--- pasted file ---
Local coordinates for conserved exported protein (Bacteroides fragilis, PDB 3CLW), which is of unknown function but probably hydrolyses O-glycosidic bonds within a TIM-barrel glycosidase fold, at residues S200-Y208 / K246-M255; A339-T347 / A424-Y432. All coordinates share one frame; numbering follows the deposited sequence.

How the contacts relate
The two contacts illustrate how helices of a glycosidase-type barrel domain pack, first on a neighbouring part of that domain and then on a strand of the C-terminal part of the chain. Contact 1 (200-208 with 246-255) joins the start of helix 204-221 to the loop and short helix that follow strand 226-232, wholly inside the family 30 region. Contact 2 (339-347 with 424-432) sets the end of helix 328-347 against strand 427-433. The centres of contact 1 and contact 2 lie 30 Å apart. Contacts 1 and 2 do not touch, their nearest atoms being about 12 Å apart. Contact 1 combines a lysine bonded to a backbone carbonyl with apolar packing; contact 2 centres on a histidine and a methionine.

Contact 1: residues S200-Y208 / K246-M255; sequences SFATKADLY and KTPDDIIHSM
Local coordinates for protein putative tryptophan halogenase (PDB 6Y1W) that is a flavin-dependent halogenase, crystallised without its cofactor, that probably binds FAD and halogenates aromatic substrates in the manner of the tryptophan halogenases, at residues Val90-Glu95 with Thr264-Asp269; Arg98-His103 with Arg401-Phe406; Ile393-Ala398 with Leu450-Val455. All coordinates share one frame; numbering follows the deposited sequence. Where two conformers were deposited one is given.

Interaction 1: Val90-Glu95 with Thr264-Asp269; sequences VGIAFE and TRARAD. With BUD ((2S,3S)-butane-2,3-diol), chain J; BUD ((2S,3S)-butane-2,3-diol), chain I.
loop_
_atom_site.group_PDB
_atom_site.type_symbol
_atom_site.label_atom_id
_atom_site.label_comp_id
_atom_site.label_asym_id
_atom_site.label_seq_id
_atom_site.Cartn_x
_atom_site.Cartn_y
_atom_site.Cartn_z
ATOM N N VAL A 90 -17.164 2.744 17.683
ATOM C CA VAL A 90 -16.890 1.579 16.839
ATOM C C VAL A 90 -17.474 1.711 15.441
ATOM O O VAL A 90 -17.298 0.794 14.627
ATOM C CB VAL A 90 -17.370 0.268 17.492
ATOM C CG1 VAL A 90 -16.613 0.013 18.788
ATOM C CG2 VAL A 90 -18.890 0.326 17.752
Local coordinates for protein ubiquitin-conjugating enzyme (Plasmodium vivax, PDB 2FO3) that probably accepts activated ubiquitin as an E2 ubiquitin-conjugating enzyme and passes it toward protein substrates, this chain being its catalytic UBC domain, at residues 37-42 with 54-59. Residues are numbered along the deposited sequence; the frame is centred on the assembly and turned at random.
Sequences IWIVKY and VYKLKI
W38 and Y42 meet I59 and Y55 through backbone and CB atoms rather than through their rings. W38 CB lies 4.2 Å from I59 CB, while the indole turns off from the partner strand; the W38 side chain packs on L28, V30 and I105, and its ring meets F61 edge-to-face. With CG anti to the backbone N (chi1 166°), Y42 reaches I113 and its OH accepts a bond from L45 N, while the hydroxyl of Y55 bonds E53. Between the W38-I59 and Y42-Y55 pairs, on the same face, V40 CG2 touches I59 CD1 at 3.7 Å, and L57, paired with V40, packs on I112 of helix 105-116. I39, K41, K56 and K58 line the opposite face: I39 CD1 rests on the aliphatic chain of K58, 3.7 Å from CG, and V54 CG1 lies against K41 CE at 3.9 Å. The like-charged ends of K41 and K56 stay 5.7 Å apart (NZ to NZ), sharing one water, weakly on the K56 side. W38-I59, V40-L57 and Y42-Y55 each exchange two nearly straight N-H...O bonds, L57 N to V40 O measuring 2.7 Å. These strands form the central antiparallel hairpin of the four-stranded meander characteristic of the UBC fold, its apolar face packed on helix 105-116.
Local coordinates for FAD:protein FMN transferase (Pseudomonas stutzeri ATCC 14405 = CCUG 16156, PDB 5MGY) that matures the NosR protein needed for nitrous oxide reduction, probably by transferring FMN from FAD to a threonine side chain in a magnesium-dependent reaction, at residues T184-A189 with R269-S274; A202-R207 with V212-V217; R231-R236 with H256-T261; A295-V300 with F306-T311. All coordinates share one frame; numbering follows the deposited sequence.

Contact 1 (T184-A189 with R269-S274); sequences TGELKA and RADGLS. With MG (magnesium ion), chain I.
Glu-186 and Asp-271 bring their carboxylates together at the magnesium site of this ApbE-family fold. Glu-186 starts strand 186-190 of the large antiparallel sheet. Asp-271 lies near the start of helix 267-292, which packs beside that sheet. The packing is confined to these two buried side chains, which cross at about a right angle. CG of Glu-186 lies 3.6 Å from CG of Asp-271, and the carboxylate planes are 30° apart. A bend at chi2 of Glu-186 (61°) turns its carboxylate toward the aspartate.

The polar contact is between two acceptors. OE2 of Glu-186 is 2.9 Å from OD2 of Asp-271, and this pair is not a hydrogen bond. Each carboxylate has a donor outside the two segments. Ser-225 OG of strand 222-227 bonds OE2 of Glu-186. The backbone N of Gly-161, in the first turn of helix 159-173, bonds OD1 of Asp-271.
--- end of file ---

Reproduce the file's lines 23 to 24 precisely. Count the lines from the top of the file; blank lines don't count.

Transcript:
ATOM C CG2 VAL A 90 -18.890 0.326 17.752
Local coordinates for protein ubiquitin-conjugating enzyme (Plasmodium vivax, PDB 2FO3) that probably accepts activated ubiquitin as an E2 ubiquitin-conjugating enzyme and passes it toward protein substrates, this chain being its catalytic UBC domain, at residues 37-42 with 54-59. Residues are numbered along the deposited sequence; the frame is centred on the assembly and turned at random.